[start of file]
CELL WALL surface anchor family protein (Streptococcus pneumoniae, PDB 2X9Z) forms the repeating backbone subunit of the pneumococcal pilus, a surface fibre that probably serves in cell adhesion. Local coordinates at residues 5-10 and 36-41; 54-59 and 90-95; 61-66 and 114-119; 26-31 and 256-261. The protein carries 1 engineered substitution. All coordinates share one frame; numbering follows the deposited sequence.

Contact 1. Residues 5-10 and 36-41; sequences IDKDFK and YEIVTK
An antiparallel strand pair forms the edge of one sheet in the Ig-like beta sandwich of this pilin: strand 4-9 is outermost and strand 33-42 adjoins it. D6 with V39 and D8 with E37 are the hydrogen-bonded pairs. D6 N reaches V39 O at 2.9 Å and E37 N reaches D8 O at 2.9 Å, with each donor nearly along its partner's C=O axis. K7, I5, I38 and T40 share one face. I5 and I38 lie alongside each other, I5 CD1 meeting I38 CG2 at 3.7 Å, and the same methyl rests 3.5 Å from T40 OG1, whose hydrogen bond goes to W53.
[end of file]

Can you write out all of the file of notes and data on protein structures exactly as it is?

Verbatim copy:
CELL WALL surface anchor family protein (Streptococcus pneumoniae, PDB 2X9Z) forms the repeating backbone subunit of the pneumococcal pilus, a surface fibre that probably serves in cell adhesion. Local coordinates at residues 5-10 and 36-41; 54-59 and 90-95; 61-66 and 114-119; 26-31 and 256-261. The protein carries 1 engineered substitution. All coordinates share one frame; numbering follows the deposited sequence.

Contact 1. Residues 5-10 and 36-41; sequences IDKDFK and YEIVTK
An antiparallel strand pair forms the edge of one sheet in the Ig-like beta sandwich of this pilin: strand 4-9 is outermost and strand 33-42 adjoins it. D6 with V39 and D8 with E37 are the hydrogen-bonded pairs. D6 N reaches V39 O at 2.9 Å and E37 N reaches D8 O at 2.9 Å, with each donor nearly along its partner's C=O axis. K7, I5, I38 and T40 share one face. I5 and I38 lie alongside each other, I5 CD1 meeting I38 CG2 at 3.7 Å, and the same methyl rests 3.5 Å from T40 OG1, whose hydrogen bond goes to W53.